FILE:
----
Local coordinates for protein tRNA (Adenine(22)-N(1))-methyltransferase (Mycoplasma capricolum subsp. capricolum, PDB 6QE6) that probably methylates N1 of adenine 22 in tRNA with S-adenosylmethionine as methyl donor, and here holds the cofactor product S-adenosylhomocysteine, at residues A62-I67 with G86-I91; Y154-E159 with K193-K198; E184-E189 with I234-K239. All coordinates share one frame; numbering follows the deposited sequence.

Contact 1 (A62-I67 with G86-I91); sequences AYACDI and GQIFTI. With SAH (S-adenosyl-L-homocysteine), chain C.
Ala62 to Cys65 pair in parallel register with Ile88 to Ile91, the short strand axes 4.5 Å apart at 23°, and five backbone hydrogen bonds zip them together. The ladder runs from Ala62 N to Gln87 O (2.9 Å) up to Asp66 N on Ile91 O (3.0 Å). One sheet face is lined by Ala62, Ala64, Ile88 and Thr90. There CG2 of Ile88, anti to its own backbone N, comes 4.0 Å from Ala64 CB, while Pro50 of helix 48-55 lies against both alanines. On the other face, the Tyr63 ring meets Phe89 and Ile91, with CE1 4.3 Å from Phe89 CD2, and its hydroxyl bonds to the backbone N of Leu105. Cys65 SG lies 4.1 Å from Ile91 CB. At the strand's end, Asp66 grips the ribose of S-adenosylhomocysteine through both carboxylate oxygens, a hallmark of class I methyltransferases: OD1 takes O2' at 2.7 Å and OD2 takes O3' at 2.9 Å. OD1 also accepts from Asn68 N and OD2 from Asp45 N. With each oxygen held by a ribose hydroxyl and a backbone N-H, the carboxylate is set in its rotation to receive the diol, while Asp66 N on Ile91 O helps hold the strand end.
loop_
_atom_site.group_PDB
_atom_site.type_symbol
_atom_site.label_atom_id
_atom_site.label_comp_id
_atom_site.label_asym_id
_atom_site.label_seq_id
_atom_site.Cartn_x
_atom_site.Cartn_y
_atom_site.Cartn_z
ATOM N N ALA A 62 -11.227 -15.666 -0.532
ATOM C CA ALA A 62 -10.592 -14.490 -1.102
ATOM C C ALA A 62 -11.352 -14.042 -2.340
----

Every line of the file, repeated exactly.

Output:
Local coordinates for protein tRNA (Adenine(22)-N(1))-methyltransferase (Mycoplasma capricolum subsp. capricolum, PDB 6QE6) that probably methylates N1 of adenine 22 in tRNA with S-adenosylmethionine as methyl donor, and here holds the cofactor product S-adenosylhomocysteine, at residues A62-I67 with G86-I91; Y154-E159 with K193-K198; E184-E189 with I234-K239. All coordinates share one frame; numbering follows the deposited sequence.

Contact 1 (A62-I67 with G86-I91); sequences AYACDI and GQIFTI. With SAH (S-adenosyl-L-homocysteine), chain C.
Ala62 to Cys65 pair in parallel register with Ile88 to Ile91, the short strand axes 4.5 Å apart at 23°, and five backbone hydrogen bonds zip them together. The ladder runs from Ala62 N to Gln87 O (2.9 Å) up to Asp66 N on Ile91 O (3.0 Å). One sheet face is lined by Ala62, Ala64, Ile88 and Thr90. There CG2 of Ile88, anti to its own backbone N, comes 4.0 Å from Ala64 CB, while Pro50 of helix 48-55 lies against both alanines. On the other face, the Tyr63 ring meets Phe89 and Ile91, with CE1 4.3 Å from Phe89 CD2, and its hydroxyl bonds to the backbone N of Leu105. Cys65 SG lies 4.1 Å from Ile91 CB. At the strand's end, Asp66 grips the ribose of S-adenosylhomocysteine through both carboxylate oxygens, a hallmark of class I methyltransferases: OD1 takes O2' at 2.7 Å and OD2 takes O3' at 2.9 Å. OD1 also accepts from Asn68 N and OD2 from Asp45 N. With each oxygen held by a ribose hydroxyl and a backbone N-H, the carboxylate is set in its rotation to receive the diol, while Asp66 N on Ile91 O helps hold the strand end.
loop_
_atom_site.group_PDB
_atom_site.type_symbol
_atom_site.label_atom_id
_atom_site.label_comp_id
_atom_site.label_asym_id
_atom_site.label_seq_id
_atom_site.Cartn_x
_atom_site.Cartn_y
_atom_site.Cartn_z
ATOM N N ALA A 62 -11.227 -15.666 -0.532
ATOM C CA ALA A 62 -10.592 -14.490 -1.102
ATOM C C ALA A 62 -11.352 -14.042 -2.340